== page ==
McKoy

ERIN EDGERTON/THE DAILY PROGRESS Virginia’s Justin McKoy (center) cheers during the Cavaliers’ win over James Madison earlier this season.

It’s Virginia basketball media day. Justin McKoy sits alone at the far end of the court in John Paul Jones Arena, an ear-to-ear smile printed across his face. He’s chatting with a few of his teammates sitting nearby.

Cameras and microphones crowd the faces of players like Kihei Clark, Mamadi Diakite and Braxton Key. Reporters pepper the trio with an array of questions, hoping to gather a quote or two for their stories. Others, like McKoy, sit quietly in their seats, waiting for an opportunity to discuss the game they love.

When McKoy gets an occasional question, he answers politely. McKoy’s smile then defies the laws of nature and grows past that of an ear-to-ear smile and into something much larger when he’s asked about one thing: practice.

Unlike Allen Iverson, the Virginia freshman loves to practice. He loses track of time when he’s battling against Diakite, Key and Sam Hauser. McKoy adores practice.

“It’s basketball,” McKoy said. “It’s what I love to do. I truly love it. I don’t love just like only game moments and the crowd. I love every part of basketball, and I want to do it forever. I know it’s not realistic, but I’m gonna enjoy it while I can.”

That means enjoying every part of the game, from the stellar performances to the grueling practices to the nights on the bench when his number never gets called.

McKoy’s mindset has served him well this season, because he hasn’t seen the court much during his first year in Charlottesville.

After playing 17 minutes and performing exceptionally well against North Carolina, McKoy has played just 21 minutes in the 12 games since, and he’s failed to appear in seven of those games.

With the Cavaliers loaded in the frontcourt, finding minutes this season can be tough. McKoy mentioned conversations with the coaches about his playing time, and the mutual understanding that it’s tough to take time away from experienced players like Diakite and Key.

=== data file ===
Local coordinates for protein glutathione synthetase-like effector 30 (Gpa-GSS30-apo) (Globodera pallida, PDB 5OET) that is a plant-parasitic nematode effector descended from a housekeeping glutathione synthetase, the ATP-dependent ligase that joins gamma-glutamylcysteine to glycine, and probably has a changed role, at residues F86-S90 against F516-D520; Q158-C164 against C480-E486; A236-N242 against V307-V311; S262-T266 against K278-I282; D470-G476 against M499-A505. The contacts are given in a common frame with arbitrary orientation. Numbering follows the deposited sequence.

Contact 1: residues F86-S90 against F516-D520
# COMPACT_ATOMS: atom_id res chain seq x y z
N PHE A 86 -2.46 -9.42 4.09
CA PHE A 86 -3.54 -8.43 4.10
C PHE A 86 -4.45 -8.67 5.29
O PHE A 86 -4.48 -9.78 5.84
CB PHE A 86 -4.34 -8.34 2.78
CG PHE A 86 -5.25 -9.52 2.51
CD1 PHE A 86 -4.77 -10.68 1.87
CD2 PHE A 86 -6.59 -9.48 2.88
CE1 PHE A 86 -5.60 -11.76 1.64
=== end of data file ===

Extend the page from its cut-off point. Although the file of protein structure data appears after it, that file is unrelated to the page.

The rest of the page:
“I shouldn’t get discouraged by that because there [have] been many games where they’ve been in foul trouble, and I’ve had to step in,” McKoy said. “If I go in the game thinking like, ‘Oh, I’m not gonna play,’ then he puts me in, I’m not ready, and I hurt the team. Always gotta stay ready because you never know what’s gonna happen.”

Staying engaged and prepared to play when you only see the court sporadically is easier said than done. For McKoy, the focus falls on improving daily, whether that’s in practice, the weight room or a game.

“It’s the key to getting better, not only staying ready but it’s the key to getting better,” McKoy explained. “You just attack every practice like you’re fighting for a starting spot, like you want to be the best in college basketball.”

Virginia head coach Tony Bennett says for younger players like McKoy and Francisco Caffaro, the goal is to earn playing time through great practices and good spot minutes. The Cavaliers tend to develop talent over four- and five-year periods, so the limited minutes in McKoy’s first year are part of the plan.

“It’s hard, but it’s kind of a natural progression,” Bennett said.

McKoy isn’t the first Virginia player to follow a path of slowly earning increased playing time, and he won’t be the last. As his freshman season progresses, McKoy makes an impression during his favorite event.

“Justin works so hard in practice,” Bennett said. “His time will come as long as he doesn’t get too discouraged. Same with all the guys.”

Even though McKoy would love more playing time, he came to Virginia in large part because of Bennett and his faith. McKoy, who values his own faith, trusts in his coach as a person. He feels confident in Bennett’s plan for the program.

“That was one of the biggest things that attracted me here,” McKoy said. “It wasn’t winning the national championship. That was very impressive, but it was how he develops guys and then his faith.”

McKoy says he saw Bennett kneel and say a prayer after winning a game last season, and the moment stood out to him during the recruiting process.

“It gave me chills when I watched it,” McKoy said. “It was like, ‘That’s a guy I wanna be around.’”

For some freshmen, limited playing time could lead to frustration or even a desire to join another program. McKoy doesn’t fall in that camp. He knew what he was signing up for when he joined Virginia and Bennett.

He’s in it for the long haul.

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